An updated version of CT scoring criteria that incorporates new information associated with COVID-19 pneumonia helps clinicians make a timelier diagnosis and can result in better outcomes for patients with the disease.
That’s the takeaway of a new study published in the American Journal of Roentgenology, which assigned scores to a small number of individuals based on their CT abnormalities. Using this new system—that accounts for lung lobe involvement and CT changes of coronavirus pneumonia—researchers were able to more accurately track developments in disease progression.
“Timely diagnosis and treatment are key in improving the prognosis for patients with COVID-19,” Guoquan Huang, with Wuhu Second People’s Hospital in China, and colleagues said in the study. “The earlier that COVID-19 is diagnosed and treated, the shorter the time to disease resolution and the lower the highest and last CT scores are,” they added.
For their study, the team enrolled 25 patients with reverse transcription–polymerase chain-reaction-confirmed coronavirus to receive chest CT exams. Computed tomography scores ranged from 0 (no lung lobe involvement) to 25 (maximum involvement) and also incorporated changes in imaging findings, such as ground-glass opacities, crazy-paving pattern, and consolidation.
Using these scores, Huang et al. recorded the time from patients’ initial symptoms to their diagnosis and treatment. Each patient with the new virus was put into one of two groups: those who experienced symptoms and were then diagnosed in three days or less, and patients whose diagnosis and treatment took longer than that.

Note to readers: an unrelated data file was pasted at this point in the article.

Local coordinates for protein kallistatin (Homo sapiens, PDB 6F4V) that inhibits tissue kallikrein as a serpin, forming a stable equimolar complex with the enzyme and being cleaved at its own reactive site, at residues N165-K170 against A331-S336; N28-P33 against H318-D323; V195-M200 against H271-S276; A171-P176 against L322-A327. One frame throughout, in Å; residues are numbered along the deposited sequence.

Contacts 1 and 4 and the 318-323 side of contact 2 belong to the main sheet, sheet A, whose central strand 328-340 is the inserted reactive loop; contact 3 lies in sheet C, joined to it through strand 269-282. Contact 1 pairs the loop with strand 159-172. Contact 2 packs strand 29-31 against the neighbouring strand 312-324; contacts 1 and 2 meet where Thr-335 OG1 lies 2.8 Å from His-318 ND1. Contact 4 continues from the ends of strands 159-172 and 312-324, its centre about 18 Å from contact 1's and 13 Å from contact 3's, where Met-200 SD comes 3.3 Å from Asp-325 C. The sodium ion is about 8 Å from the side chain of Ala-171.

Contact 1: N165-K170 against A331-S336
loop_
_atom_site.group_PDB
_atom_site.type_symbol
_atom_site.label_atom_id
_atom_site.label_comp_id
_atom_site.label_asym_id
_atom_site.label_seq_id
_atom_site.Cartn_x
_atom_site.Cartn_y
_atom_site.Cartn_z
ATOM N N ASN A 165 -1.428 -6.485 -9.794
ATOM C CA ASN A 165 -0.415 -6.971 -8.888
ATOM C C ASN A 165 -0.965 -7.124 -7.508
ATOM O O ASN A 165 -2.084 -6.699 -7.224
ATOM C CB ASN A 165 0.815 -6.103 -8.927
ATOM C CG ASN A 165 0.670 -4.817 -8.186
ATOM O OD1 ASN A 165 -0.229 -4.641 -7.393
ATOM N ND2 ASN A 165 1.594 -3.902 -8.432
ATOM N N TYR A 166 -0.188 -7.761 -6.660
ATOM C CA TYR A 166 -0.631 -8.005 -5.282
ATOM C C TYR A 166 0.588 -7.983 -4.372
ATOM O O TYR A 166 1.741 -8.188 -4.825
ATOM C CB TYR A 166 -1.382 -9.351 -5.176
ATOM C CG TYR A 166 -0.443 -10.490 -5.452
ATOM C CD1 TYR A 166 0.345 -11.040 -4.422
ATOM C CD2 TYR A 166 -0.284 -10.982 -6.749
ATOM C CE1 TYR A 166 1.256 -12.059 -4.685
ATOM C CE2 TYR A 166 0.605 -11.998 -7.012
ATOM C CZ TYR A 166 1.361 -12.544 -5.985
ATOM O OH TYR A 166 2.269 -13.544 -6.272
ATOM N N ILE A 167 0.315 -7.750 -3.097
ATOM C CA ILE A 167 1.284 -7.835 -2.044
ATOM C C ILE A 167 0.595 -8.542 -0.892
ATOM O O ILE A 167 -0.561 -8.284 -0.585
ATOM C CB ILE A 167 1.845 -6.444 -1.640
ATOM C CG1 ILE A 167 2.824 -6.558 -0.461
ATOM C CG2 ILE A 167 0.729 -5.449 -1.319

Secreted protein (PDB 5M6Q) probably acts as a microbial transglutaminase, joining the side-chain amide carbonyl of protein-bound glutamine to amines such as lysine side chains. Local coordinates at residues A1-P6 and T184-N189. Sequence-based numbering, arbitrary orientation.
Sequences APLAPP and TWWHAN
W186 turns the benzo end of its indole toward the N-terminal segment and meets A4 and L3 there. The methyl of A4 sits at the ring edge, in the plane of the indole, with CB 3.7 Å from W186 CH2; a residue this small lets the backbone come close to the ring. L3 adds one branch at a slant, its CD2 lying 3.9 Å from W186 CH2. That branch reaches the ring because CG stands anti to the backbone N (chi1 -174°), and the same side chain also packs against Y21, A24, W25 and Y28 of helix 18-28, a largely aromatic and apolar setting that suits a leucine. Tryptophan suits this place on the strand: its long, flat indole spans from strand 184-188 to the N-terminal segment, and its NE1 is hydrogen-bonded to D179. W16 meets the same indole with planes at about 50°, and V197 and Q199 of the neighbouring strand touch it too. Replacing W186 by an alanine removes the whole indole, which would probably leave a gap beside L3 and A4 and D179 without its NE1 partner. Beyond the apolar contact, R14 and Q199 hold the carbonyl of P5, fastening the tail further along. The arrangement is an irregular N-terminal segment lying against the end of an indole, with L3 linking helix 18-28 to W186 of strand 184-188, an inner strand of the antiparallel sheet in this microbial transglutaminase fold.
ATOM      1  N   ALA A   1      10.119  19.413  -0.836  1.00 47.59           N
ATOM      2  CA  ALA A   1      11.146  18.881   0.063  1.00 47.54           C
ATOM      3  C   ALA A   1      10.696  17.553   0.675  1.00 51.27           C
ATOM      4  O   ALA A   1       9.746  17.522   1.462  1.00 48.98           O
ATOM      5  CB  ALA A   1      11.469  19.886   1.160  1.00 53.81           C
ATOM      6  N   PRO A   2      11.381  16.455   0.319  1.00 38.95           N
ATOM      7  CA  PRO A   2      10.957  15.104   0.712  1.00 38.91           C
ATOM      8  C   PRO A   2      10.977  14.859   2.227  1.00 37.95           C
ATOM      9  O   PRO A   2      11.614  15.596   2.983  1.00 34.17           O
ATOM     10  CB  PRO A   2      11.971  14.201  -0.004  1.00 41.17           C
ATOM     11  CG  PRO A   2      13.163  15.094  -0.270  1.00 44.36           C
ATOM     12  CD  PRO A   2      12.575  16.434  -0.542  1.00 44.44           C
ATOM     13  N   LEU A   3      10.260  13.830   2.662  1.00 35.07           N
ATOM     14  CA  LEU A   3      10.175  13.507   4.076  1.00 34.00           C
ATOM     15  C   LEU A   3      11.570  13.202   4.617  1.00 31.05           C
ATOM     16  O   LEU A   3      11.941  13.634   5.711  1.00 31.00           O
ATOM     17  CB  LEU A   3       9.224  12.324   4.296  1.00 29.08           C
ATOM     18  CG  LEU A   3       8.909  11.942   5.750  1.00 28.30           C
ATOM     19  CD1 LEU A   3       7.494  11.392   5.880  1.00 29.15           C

After looking at the variation between the cohorts, the authors reported that group 1 (3 days or less) had estimated peak CT scores of 10, while the other groups’ high-point score was 16. The recovery time for both patient pools also proved to differ, with those in group 1 recovering in 6 days compared to 13 days for patients who were diagnosed later.
“The last CT score tends to be lower and the duration of hospitalization shorter for patients for whom the time from symptom onset to diagnosis and treatment was 3 days or less versus those for whom it was more than 3 days, and these differences were statistically significant,” Huang and colleagues pointed out.
Bringing in important information from differences in CT features makes all the difference, according to the researchers, and enables qualitative understanding of changes in COVID-19 infection during treatment, they added.
“Our results indicate that among patients with COVID-19 who received early treatment, the disease would reach the absorption stage in a shorter amount of time, and these patients would have highest and last CT scores that were lower than those of patients who received treatment later after onset of symptoms,” Huang and colleagues wrote in the study. “In other words, timely treatment of COVID-19 is vital if patients are to have a better prognosis, although symptomatic and supportive treatments have been the primary medical approaches used to date,” they concluded.